Some Non-Theological Thoughts on Singing in Tongues

Jean II Restout, 'Pentecost'

Jean II Restout, ‘Pentecost’

Some people wander into charismatic prayer meetings and worship services startled or distressed by the use of tongues for worship and prayer. They hear it sporadically break into the service by various congregants and all their ears catch are repeated syllables, sometimes sounding like some exotic battle chant and other times like gentle whispers of gibberish. Though I affirm the use of tongues for what is commonly known in charismatic circles as the ‘prayer-language’ and am a tongues-speaker myself, I can understand why some would dismiss this practice as nonsensical. It often sounds like foolish babble.

That being said, there is something about the corporate use of tongues in worship that is powerful. I have even heard this being admitted by some who are quite hesitant to believe the charismatic practice of tongues as an authentic charism, at least the one described by Paul to the Corinthians. Their theology may not much have space for speaking in tongues, or glossolalia, but they still come to admit to there being a heart-drilling beauty in the corporate singing in tongues, or ‘singing in the Spirit’.

I have heard stories of those converted to Christ by walking into a meeting where almost every individual made melodies in tongues. Their eyes, foreign to the work of Christ, could see a people swept up by the Spirit as these songs were poured out of them. Without a theology on glossolalia, those clueless souls knew something beyond them was occurring and the love and grace of God would well up in their hearts.

I have been in places where you hear singing in tongues and it can be a pleasant sound to listen to, but very few times have I heard the whole meeting caught up in singing in the Spirit. This phenomenon was quite common during the days of the Charismatic Renewal but sadly this rarely manifests nowadays in both charismatic and Pentecostal meetings. The few times that I have witnessed and took part in such deep worship, I was shaken up in the most delightful way. The praise band calmed down and the drums went completely silent. Only the guitar would be strummed or the keyboard lightly played. Somehow the whole body of believers knew that words from their mind could no longer be used and just about every individual would let their spirit dive in song. Despite every individual coming before the Lord with their own song, there was still somehow unity and oneness in this worship. The Spirit sowed every song together and birthed a new song.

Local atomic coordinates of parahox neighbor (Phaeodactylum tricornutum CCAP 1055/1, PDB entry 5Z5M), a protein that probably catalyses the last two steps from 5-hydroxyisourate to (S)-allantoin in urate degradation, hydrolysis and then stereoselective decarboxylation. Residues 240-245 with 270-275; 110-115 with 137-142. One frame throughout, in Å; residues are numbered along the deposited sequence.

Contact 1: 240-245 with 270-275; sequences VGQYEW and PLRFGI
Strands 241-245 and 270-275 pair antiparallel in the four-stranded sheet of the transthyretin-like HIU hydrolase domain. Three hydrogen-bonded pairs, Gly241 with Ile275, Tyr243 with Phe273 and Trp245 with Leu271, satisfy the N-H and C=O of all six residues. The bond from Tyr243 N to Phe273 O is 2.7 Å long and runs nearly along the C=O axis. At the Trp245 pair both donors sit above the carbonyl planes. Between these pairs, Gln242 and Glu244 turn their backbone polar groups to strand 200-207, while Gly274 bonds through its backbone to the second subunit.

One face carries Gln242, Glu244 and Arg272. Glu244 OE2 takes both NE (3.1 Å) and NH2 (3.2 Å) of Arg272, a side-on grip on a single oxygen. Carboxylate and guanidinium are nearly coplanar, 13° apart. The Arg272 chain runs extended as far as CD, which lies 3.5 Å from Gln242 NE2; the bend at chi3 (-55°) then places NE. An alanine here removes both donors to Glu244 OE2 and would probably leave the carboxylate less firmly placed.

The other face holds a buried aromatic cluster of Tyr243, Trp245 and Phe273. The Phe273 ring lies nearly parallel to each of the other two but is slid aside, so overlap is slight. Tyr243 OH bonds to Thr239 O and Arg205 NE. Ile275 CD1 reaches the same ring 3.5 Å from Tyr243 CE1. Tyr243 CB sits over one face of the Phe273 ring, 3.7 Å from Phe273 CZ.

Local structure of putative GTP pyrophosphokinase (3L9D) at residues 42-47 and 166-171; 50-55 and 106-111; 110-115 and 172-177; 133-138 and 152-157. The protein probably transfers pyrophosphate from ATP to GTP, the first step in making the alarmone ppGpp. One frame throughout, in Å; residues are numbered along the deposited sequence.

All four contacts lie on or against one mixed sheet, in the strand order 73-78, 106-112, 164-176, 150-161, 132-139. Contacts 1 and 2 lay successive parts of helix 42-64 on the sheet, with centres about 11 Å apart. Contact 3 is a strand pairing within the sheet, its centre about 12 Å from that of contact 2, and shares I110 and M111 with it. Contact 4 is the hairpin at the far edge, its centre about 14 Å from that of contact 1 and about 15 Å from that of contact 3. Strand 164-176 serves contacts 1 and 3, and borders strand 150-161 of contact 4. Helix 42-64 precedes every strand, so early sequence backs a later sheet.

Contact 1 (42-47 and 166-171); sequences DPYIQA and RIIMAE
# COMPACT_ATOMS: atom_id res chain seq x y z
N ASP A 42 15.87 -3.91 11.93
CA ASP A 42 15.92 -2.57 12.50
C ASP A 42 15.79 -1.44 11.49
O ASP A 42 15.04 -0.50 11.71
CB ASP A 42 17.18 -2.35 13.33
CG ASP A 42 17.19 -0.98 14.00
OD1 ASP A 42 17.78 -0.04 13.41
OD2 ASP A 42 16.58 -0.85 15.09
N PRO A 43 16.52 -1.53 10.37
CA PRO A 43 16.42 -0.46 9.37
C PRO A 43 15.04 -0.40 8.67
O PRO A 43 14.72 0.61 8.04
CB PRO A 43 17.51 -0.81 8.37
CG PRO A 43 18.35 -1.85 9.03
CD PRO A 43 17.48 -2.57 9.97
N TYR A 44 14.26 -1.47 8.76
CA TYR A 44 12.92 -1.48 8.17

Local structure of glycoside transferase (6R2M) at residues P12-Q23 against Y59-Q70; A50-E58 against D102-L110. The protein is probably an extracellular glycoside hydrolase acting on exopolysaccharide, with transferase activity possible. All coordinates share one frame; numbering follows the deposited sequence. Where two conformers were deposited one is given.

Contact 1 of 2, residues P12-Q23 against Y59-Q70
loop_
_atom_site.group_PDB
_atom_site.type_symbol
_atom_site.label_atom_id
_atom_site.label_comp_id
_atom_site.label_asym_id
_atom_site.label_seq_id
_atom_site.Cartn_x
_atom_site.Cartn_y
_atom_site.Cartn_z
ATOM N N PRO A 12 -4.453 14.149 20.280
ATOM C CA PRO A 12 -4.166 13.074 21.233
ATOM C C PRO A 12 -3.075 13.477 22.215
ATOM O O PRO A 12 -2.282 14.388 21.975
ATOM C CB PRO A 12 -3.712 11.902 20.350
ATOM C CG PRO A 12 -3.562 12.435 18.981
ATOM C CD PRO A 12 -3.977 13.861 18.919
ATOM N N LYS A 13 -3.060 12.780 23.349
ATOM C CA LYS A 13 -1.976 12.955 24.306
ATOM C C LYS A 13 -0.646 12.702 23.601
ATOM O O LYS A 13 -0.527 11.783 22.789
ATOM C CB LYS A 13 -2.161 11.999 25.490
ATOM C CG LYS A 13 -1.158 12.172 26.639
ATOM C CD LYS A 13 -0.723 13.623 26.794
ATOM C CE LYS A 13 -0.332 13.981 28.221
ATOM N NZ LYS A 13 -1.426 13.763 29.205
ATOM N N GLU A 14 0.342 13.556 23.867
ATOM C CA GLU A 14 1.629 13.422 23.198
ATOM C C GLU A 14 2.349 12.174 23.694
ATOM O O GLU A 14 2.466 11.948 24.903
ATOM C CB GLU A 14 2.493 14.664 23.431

My eyes danced around trying to capture a full picture of what God was doing among his people during one of those rare moments of singing in the Spirit. It was during an ecumenical retreat centered on teaching about our companion, the Holy Spirit. I saw people of all sorts of backgrounds, ethnically and theologically, united in this new song together. I saw Lutherans, Catholics, Eastern Orthodox, and all sorts of other streams in the Church flow together in worship. I sensed a freedom bouncing off every person as they enjoyed the barriers of language collapsing in their praise of God. My spirit leaped as I saw the curse of Babel is being done away with.

Just as powerful as those moments caught up in song was the moment following it all. The music completely died down and all the voices faded. A thrilling silence consumed God’s people, in awe of what he had just done. Overwhelmed and incredibly satisfied, some teared up while others had stretched out smiles and glowed with gladness. Though this holy moment probably lasted just a few seconds, time became meaningless and it almost felt like being caught up in eternity.

Such experiences have convinced me that tongues is not the fruit of a shallow spirituality nor is it purely birthed out of emotionalism, as many like to mock. I could go on and on about the theology of glossolalia, defending it as a good and perfect gift from above. I have done that enough in my life, though. What it does to God’s people is a testimony in itself. It may seem odd and even foolish but it is beautifully used by the Holy Spirit, and I have not only seen it transform corporate worship but my own prayer life. Because of that, I can only encourage people to pursue and ask God for this grace in their lives.

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